DESCRIPTION (provided by applicant): Skeletal unloading results in a cessation in bone formation and an initial increase in bone resorption. These changes are accompanied by resistance to the anabolic actions of insulin like growth factor 1 (IGF1) on bone. On the other hand skeletal loading increases IGF1 production, and enhances IGF1 activation of IGF1R as part of the mechanism by which it increases bone formation. In seeking a mechanism for the load induced regulation of IGF1 signaling we discovered that skeletal unloading was associated with a decrease in the expression of integrins, in particular integrins with b1 (IGTB1) and b3 (ITGB3) subunits. We discovered that in osteoblasts, IGF1 increased the binding of ITGB3 to IGF1R, and that if ITGB3 were downregulated, IGF1 could no longer activate IGF1R. Focal adhesion kinase (FAK) and/or its related family member protein tyrosine kinase 2 beta (PTK2B) provide a link between the integrin and growth factor receptor pathways including between ITGB3 and IGF1R. IGF1 activation of IGF1R results in phosphorylation (presumed activation) of FAK, whereas inhibition of FAK blocks activation of IGF1R either by IGF1 or by load. To test the role of IGF1 signaling directly in vivo we developed mice in which the IGF1R was deleted in mature osteoblasts and examined whether this mouse would respond to skeletal unloading or reloading. Mice lacking IGF1R showed an equivalent decrease in bone formation during unloading to controls, but failed to increase bone formation during reloading. The striking result,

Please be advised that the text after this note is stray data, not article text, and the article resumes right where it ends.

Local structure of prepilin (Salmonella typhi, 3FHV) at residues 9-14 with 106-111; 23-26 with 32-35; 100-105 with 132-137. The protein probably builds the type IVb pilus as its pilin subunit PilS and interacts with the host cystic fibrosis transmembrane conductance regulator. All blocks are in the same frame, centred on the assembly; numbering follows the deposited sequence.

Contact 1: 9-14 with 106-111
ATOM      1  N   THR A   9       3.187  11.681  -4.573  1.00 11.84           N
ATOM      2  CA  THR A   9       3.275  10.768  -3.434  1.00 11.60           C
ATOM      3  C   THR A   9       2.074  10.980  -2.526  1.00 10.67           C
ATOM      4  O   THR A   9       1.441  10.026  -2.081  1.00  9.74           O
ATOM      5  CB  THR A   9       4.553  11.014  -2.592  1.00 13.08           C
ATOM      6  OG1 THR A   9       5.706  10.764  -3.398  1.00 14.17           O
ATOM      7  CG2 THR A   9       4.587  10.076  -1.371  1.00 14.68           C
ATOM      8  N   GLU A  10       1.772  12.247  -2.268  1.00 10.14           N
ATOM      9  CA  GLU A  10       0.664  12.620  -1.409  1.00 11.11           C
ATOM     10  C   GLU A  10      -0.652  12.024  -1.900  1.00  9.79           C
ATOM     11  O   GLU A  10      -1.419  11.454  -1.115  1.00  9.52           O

however, was that this failure to respond to reloading was found only in periosteal bone formation; endosteal and trabecular bone formation responded comparable to controls. These results focused our attention on the periosteum where the osteoprogenitors are exposed not only to load induced IGF1 emanating from both osteocytes and muscle, but to the integrin ligand periostin, a combination we hypothesize will maximize their proliferation, differentiation, and formation of new bone in response to mechanical load. In this project we will test the hypothesis that skeletal loading stimulates IGF1 production in osteocytes and muscle and formation of the IGF1R/integrin complex in periosteal osteoprogenitors (pOP) required for the IGF1 mediated anabolic response of these cells to load. This will be achieved in the following three aims: Aim1--Determine the components of the IGF1R complex that forms in response to load and/or IGF1 in periosteal cells in vitro, and assess their role in contributing to that response; Aim 2-- Determin the impact of deleting Igf1r and Itgb3 from pOP in vivo with respect to their ability to mediate th skeletal response to load; Aim 3--Determine the source(s) of IGF1 facilitating load induced periosteal bone formation with particular attention to osteocytes and muscle. We will be utilizing novel animal models and state of the art techniques to fulfill these aims. The results will provide
new understanding of how IGF1/integrin signaling interactions regulate the skeletal response to mechanical load, open up new avenues for further investigation, and provide potential targets for preventing the bone loss of immobilization and aging.